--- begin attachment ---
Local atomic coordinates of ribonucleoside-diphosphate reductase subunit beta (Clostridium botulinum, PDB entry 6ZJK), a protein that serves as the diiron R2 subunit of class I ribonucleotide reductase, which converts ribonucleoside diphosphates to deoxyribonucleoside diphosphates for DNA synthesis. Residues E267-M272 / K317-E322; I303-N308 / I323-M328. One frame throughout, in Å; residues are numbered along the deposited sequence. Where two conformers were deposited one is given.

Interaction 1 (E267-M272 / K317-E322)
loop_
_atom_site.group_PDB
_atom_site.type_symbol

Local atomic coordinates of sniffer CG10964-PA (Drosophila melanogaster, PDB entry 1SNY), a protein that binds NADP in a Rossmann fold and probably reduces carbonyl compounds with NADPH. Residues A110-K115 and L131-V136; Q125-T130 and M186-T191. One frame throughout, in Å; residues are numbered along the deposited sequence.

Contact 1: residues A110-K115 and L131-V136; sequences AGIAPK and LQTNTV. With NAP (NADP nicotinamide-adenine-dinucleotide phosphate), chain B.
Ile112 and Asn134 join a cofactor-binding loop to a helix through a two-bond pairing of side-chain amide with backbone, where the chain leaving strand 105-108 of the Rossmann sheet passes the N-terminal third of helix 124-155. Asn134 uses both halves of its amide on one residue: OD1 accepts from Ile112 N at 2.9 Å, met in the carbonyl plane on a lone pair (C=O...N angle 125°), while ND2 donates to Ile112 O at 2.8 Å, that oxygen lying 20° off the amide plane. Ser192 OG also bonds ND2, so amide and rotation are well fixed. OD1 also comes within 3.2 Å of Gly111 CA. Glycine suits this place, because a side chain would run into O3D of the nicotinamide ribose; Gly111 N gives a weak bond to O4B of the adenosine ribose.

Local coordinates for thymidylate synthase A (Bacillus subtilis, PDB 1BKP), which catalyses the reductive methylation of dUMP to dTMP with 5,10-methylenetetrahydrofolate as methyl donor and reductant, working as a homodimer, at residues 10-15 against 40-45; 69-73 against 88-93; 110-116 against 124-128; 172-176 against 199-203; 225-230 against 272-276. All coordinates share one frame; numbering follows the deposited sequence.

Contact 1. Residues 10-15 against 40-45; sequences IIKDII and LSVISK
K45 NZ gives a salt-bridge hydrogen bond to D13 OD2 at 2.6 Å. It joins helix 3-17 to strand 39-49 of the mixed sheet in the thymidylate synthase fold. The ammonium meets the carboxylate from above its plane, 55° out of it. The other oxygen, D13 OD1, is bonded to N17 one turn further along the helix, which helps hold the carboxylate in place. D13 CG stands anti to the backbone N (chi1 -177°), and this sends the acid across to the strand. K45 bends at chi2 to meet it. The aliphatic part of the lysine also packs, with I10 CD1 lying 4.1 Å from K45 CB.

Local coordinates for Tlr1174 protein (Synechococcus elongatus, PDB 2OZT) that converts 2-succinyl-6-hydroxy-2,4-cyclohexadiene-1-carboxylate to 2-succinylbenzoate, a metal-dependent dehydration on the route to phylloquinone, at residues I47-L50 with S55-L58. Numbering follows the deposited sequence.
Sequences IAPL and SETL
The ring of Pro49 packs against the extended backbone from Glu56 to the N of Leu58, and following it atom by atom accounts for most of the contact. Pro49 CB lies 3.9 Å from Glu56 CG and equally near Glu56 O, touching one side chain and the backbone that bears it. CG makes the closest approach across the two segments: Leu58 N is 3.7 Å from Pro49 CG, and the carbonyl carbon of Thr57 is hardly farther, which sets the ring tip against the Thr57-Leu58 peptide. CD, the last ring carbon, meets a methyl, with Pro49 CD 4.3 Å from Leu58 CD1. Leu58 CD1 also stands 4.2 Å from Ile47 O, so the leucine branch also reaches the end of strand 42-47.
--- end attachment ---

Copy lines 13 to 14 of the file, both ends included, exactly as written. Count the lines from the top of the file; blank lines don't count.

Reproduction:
Sequences IAPL and SETL
The ring of Pro49 packs against the extended backbone from Glu56 to the N of Leu58, and following it atom by atom accounts for most of the contact. Pro49 CB lies 3.9 Å from Glu56 CG and equally near Glu56 O, touching one side chain and the backbone that bears it. CG makes the closest approach across the two segments: Leu58 N is 3.7 Å from Pro49 CG, and the carbonyl carbon of Thr57 is hardly farther, which sets the ring tip against the Thr57-Leu58 peptide. CD, the last ring carbon, meets a methyl, with Pro49 CD 4.3 Å from Leu58 CD1. Leu58 CD1 also stands 4.2 Å from Ile47 O, so the leucine branch also reaches the end of strand 42-47.